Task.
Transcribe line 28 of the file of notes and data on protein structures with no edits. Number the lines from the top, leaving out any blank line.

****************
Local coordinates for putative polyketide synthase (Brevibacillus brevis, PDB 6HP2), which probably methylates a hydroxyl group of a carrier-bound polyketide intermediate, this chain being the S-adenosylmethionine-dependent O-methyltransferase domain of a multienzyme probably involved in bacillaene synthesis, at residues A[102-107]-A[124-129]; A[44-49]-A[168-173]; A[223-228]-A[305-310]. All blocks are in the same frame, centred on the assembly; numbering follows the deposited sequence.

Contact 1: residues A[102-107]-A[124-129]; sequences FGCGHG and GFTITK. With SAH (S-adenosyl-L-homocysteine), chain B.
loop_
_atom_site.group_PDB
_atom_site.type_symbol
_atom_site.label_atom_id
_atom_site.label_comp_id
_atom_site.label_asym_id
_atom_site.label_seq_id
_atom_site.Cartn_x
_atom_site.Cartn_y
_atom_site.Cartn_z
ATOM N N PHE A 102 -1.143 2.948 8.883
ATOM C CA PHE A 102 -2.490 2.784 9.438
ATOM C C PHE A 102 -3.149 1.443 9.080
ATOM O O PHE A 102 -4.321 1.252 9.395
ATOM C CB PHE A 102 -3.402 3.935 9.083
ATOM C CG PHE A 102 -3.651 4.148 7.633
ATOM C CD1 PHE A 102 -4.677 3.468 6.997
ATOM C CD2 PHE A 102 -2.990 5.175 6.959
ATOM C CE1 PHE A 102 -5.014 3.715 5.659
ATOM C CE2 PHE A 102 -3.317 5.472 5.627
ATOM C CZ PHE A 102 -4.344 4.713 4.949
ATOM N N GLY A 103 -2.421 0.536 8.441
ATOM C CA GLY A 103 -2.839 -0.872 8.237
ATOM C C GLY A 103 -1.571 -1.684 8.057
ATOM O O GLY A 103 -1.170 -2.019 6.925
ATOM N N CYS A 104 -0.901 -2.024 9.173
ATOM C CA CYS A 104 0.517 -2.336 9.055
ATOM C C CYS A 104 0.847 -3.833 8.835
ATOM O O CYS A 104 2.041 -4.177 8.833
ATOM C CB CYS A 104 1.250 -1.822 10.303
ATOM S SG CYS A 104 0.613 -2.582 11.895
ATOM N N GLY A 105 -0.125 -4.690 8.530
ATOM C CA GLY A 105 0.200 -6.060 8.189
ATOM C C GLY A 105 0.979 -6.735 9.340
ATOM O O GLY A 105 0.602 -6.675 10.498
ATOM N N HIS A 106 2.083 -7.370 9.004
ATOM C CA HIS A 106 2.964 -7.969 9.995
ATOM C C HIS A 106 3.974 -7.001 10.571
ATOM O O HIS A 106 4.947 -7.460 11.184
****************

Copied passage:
ATOM N N CYS A 104 -0.901 -2.024 9.173